Teaching Business English and Project Leadership With Shark Tank

Hello, ESPers worldwide!

As we move forward with the ESP project leader profiles, I have become increasingly interested in how ESP project leaders get the “buy in” (i.e., support) of stakeholders for ESP projects. In this connection, I have found the TV program Shark Tank to be relevant. In this TESOL Blog post, I share how I have used specific episodes of Shark Tank to teach my students how to more effectively promote their business ideas in English.

What is Shark Tank? The show is described on its website as follows:

Shark Tank, the critically-acclaimed reality show that has reinvigorated entrepreneurship in America, has also become a culturally defining series. The recipient of the 2014 Emmy Award for Outstanding Structured Reality Program, the business-themed show has returned to the ABC Television Network for its sixth season.

The Sharks — tough, self-made, multi-millionaire and billionaire tycoons — continue their search to invest in the best businesses and products that America has to offer. The Sharks will once again give people from all walks of life the chance to chase the American dream, and potentially secure business deals that could make them millionaires.

For additional details about these tycoons, click on the show’s website link above.

There are three episodes of Shark Tank that I initially discovered on YouTube and shared with my students. Two of the episodes are success stories for the entrepreneurs seeking investments from the Sharks.

I used the three episodes with my classes at Kanda University of International Studies (KUIS) in Chiba, Japan. In one of my KUIS classes, the students are required to work in teams to come up with original business ideas. In this class, I use Kickstarter as a model for a crowdfunding video and presentation. (See an article about the top-10 crowdfunding sites for fundraising here.) The students in the class must also create presentations about business plans, and that is where Shark Tank comes in. In another KUIS class (my leadership seminars), the students must make presentations about their leadership projects (before and after these projects have been done).

By watching the Shark Tank episodes, the students are able to learn valuable lessons for making their presentations above. These lessons include:

  1. Have a strategy. Know what you want from your audience, and go out and get it! (“Grace and Lace”)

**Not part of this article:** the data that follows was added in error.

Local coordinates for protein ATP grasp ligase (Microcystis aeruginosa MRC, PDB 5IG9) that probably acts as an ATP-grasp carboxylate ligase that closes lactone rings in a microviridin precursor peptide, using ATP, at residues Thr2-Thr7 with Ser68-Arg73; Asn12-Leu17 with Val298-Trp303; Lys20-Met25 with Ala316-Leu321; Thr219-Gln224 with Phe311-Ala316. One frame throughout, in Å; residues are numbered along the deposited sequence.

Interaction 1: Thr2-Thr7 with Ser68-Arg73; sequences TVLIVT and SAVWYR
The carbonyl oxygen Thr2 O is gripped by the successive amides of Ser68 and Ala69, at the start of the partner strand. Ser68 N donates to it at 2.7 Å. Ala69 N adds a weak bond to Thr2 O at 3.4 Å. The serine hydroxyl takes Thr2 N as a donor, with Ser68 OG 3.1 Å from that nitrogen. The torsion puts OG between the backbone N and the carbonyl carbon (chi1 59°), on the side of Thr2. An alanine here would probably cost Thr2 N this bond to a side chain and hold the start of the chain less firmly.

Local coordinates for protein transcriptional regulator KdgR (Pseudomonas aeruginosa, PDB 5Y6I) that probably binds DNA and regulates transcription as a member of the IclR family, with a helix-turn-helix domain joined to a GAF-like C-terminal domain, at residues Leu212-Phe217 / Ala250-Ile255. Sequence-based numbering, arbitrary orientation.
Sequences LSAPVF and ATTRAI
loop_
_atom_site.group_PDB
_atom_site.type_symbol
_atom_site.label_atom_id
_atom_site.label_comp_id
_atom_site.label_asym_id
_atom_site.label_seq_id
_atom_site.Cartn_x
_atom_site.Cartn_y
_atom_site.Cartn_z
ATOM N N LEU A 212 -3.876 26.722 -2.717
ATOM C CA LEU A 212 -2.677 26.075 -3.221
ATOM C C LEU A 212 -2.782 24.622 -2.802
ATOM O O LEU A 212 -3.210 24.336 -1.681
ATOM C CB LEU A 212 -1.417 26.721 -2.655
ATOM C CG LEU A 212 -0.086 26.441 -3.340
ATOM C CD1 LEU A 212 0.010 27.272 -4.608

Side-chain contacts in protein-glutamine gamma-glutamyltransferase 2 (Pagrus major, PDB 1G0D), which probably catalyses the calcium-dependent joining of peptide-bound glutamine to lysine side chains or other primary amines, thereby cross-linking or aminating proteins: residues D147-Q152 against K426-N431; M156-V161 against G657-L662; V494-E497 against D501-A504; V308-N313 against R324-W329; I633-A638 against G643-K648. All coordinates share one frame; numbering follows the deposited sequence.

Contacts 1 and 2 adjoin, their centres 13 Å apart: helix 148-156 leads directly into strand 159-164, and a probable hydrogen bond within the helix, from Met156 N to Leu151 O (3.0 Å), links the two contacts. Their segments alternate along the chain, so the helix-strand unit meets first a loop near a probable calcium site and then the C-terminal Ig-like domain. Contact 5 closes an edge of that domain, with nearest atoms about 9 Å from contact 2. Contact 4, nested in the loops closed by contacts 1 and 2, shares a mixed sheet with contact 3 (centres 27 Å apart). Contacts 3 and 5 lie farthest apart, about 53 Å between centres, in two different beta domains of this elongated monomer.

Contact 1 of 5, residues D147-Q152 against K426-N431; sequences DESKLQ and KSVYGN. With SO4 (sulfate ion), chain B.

2. Be sure that your plan is: 1) strong enough to overcome any attacks and 2) sufficiently attractive to investors! (“Coffee Meets Bagel” – the first 14 minutes)
  3. If someone tells you that you are going to fail, don’t necessarily believe the person! Get the buy-in of stakeholders by connecting with them on a personal level (“Simple Sugars”)

In addition to providing the lessons above, the three Shark Tank episodes can be taught as business case studies in the following way:

  • Set up a Shark Tank episode as a business scenario that your students must discuss in teams.
  • Then show your students the Shark Tank episode and explain how the Sharks responded.

For example, on the board in the classroom, list information about the entrepreneur in the Shark Tank episode. Such information could include: company, product, price, distribution, promotion, competition, financial data, entrepreneur’s educational background and professional experience, etc. List also the amount of money that an entrepreneur is seeking from the Sharks in exchange for what percentage of the entrepreneur’s company. Then have your students talk in pairs or small groups about the following as if they were the Sharks:

  1. Do you have enough information to know whether you would be interested in investing in the company?
  2. In view of the above, what other information (if any) would you want to have?
  3. What kind of deal would you want to make with the entrepreneur? Why?

After your student teams have answered these questions and shared their answers with the rest of the class, show in class the relevant Shark Tank episode. In this connection, I have found that it is helpful to talk about details of the episode in advance, take notes on the board while the students are watching the episode, and then go over the notes on the board as a class.

If your students are interested in business and/or leadership, check out Shark Tank. In my opinion, it’s educational and a lot of fun!

All the best,


About Kevin Knight

Kevin Knight
Kevin Knight (PhD in Linguistics, MBA, MPIA) is an associate professor in the Department of International Communication (International Business Career major) and has also been working in the Career Education Center of Kanda University of International Studies in Chiba, Japan. In the TESOL ESP Interest Section (ESPIS), he has served as chair and English in occupational settings (EOS) representative, and he is currently the ESPIS community manager. He was also a member of the Governance Review Task Force (GRTF) appointed by the board of directors. In addition, he has been a TESOL blogger in the area of English for Specific Purposes (ESP). He has more than 30 years of professional experience working for private, public, and academic sector institutions including Sony and the Japan Patent Office. His doctoral research on leadership communication (i.e., discourse) as a basis for leadership development was under the supervision of Emeritus Professor Christopher Candlin and Dr. Alan Jones.
This entry was posted in TESOL Blog and tagged , , , , , , , . Bookmark the permalink.

Leave a Reply

Your email address will not be published. Required fields are marked *

This site uses Akismet to reduce spam. Learn how your comment data is processed.